May 23, 2017
From New Orleans we continued our ever zig-zagging route through the country and went north to Arkansas. In Arkansas we had rented a yurt (tent) for two days in Petit Jean State Park, this would allow us plenty of time to explore the park. Two days later, our summary of the whole experience was: “Maybe we shouldn’t camp anymore”.
Upon arrival in the park we learned that renting a yurt means that you do not get a nicely made bed, with fresh linnen and pillows. Since the closest thing to bedlinnen we have with us are my t-shirts, after arriving we could directly leave the park again to find a Walmart. What we also learned is that tents typically don’t come with air-conditioning equipped, who would have thought. Also did you know that plastic yurt behaves very much like a greenhouse when it stand in direct sunlight? To the point where we couldn’t be in the tent for longer than 10 minutes during the day because of the heat. Our solution to the heat issue, opening the entrance and the “windows” turned out to be flawed as well. While it did manage to cool the tent down, it also allowed four squadrons of mosquito’s and forty other bug-like species to now call the tent home. After the first night my body looked like something you remember from those old school books where they showed pictures of people with smallpox.
Luckily the heat issue was taken care of more effectively by mother nature during our first evening in the park, by the start of the largest thunder storm we both ever witnessed. Too bad the thunderstorm wouldn’t stop for the next 20 hours…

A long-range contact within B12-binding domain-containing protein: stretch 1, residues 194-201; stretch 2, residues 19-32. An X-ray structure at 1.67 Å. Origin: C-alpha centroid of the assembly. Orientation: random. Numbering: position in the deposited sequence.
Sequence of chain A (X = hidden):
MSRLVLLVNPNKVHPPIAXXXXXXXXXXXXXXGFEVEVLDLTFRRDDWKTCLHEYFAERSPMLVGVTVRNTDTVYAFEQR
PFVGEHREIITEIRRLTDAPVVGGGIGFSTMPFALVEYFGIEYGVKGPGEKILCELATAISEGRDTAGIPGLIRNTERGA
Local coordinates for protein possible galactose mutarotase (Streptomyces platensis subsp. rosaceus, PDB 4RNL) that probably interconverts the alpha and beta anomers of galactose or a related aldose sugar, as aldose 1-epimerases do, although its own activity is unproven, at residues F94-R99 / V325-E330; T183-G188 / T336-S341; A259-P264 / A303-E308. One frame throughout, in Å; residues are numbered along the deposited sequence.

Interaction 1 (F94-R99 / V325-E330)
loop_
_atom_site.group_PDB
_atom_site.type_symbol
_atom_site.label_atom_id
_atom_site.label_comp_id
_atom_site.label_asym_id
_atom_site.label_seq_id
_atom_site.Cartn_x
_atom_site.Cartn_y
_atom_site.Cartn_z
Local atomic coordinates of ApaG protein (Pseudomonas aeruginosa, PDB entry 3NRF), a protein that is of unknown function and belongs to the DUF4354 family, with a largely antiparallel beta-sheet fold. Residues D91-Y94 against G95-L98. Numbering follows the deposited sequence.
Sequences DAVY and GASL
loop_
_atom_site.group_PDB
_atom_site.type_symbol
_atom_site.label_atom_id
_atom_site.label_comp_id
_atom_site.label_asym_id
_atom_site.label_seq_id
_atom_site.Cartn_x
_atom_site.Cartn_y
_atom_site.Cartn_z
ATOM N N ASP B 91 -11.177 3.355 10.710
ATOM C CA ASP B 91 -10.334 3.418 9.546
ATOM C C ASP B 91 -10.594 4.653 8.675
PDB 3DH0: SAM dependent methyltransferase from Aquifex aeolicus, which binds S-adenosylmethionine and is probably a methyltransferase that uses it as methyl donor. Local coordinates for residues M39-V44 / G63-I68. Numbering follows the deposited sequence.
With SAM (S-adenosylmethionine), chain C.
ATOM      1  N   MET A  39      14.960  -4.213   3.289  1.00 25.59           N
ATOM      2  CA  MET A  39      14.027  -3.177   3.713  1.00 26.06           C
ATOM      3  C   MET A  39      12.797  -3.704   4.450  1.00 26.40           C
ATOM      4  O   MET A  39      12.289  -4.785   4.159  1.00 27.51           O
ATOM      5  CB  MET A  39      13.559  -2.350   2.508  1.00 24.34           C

Missouri and Oklahoma
After the tribulations in Arkansas it was time for our journey to continue north bound, this time to get to the Mother Road. Route 66. Over the course of the trip we will drive three different part of Route 66; From Santa Rosa, New Mexico to Amarillo, Texas; from Flagstaff, Arizona to Barstow, California and our first stretch from Springfield, Missouri to Oklahoma City, Oklahoma.
There is not much to say about Route 66 that hasn’t been said before. For a lot of people driving the entirety of Route 66 from Chicago to Santa Monica is the quintessential road trip. It is what most of us probably envision when someone mentions a road trip and Annemarie and I have as a result always had this grant romantic idea of the Mother Road. And although we have only driven a couple of hundred miles on Route 66 now, we can say that it truly is a fascinating experience that does not disappoint. When driving on Route 66 you at times feel as if you are going back into the past, as if you are driving through worlds largest open air museum. Everywhere you go you see fragments of a time where this road and the people who travelled from Illinois to California where a great source of income for everyone who lived close to the road. You see a never-ending stream of motels, diners and roadside attractions; the large majority of which are now in a decaying state, since with the arrival of the interstates no-one drives past them anymore.